In 1942, the US 98th Field Artillery (Mule Drawn) was enroute from the US to Brisbane, Australia, but was refused entry due to Australian animal import regulations. The convoy carrying the regiment was re-directed to New Guinea where no such rules were in place. Sometime after arrival, the powers to be in the US Army planning, research & development bureaus decided that animal drawn artillery units were then considered to be obsolete in modern warfare. Duh. Anyway, in the wartime spirit to not waste any ASSets, the mules (mules = asses - HA) and the some of the artillerymen were re-redirected to the CBI and were made part of the nucleus of the 5307th Composite Unit, aka "Merrill's Marauders". Not sure what happened to the artillery pieces, since they were probably of a smaller caliber (75mm or 2.95" not in the 1942 TO&E*) due to being mule drawn but I'm sure they made good use of them. The remaining men of the 98th were told that they would undergo a new rigorous training program and then be organized into the new 6th US Ranger Battalion, the only Ranger battalion to serve in the PTO. The artillery officers were transferred to other artillery units as casualty replacements and were replaced with Ranger trained infantry officers.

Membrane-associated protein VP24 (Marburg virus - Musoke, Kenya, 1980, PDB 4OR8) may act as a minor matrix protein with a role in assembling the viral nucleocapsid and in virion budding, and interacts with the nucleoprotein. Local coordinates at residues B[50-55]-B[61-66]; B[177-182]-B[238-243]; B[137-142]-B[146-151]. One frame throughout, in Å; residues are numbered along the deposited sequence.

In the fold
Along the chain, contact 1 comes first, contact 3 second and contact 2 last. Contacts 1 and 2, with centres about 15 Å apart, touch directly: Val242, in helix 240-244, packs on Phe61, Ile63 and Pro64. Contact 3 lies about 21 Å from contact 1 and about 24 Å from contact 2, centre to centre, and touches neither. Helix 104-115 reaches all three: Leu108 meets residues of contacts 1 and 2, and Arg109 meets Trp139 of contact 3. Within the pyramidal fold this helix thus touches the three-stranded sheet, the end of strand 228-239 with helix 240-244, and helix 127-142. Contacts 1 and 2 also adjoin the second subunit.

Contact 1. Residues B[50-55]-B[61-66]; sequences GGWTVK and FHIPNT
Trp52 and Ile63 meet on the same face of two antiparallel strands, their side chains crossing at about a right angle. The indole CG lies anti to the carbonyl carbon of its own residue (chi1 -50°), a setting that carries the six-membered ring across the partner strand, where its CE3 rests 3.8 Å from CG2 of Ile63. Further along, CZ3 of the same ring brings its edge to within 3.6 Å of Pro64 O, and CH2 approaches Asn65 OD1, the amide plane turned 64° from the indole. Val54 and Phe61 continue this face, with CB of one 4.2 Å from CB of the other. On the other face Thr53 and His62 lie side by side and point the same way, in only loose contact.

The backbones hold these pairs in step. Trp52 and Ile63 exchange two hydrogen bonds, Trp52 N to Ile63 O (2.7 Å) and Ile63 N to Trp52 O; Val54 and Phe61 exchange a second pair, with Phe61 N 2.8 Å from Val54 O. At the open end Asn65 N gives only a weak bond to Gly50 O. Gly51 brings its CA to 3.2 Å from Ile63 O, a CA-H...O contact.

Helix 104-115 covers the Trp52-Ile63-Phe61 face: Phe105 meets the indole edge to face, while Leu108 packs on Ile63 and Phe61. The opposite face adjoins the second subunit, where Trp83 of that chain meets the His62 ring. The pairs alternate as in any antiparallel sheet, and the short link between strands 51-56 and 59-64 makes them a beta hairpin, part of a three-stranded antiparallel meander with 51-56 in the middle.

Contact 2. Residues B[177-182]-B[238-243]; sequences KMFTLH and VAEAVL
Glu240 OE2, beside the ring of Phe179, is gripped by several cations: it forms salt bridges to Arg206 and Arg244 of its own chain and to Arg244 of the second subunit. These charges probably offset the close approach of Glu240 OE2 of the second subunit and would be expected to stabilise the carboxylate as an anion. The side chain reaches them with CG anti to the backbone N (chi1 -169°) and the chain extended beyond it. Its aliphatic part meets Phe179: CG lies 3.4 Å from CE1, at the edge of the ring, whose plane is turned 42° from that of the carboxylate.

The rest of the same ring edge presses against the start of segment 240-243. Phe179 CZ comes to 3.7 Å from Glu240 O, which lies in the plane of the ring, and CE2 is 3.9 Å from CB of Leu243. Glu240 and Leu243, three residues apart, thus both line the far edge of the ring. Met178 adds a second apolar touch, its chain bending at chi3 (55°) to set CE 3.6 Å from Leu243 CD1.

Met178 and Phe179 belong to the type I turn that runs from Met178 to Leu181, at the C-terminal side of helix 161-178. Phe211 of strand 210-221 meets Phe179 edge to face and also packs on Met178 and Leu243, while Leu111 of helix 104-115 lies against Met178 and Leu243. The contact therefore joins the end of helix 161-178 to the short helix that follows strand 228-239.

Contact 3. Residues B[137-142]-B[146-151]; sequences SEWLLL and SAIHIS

* 75mm guns were still in the TO&E for the parachute and mountain units

    Not sure about you, but I learned a lot today. My brain hurts.

    Now wasn't that fun!
     
    Last edited: Jan 31, 2020
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  18. Dave55

    Dave55 Atlanta, USA Patron

    Learned of ENSA

     
  19. A-58

    A-58 Not so senior Member

    I knew I read something about Japanese record keeping, but couldn't find it right away. Came across this on wiki while reading up on PT Boats.

    After the war, American military interviews with captured veterans of the Imperial Japanese Navy, supplemented by the available partial Japanese war records, were unable to verify that all the PT boat sinking claims were valid. Like many other victory claims by all parties involved (aircraft pilots, surface ships, submarines) this unclear verification was due in part to the Japanese military's policies of destroying military records.
     
  20. James S

    James S Very Senior Member

    Recently learned that the generic term "Hipper Class cruiser covers only Blucher and Hipper, and not Prinz Eugen which was actually similar but another class of heavy cruiser - this I was totally unaware of.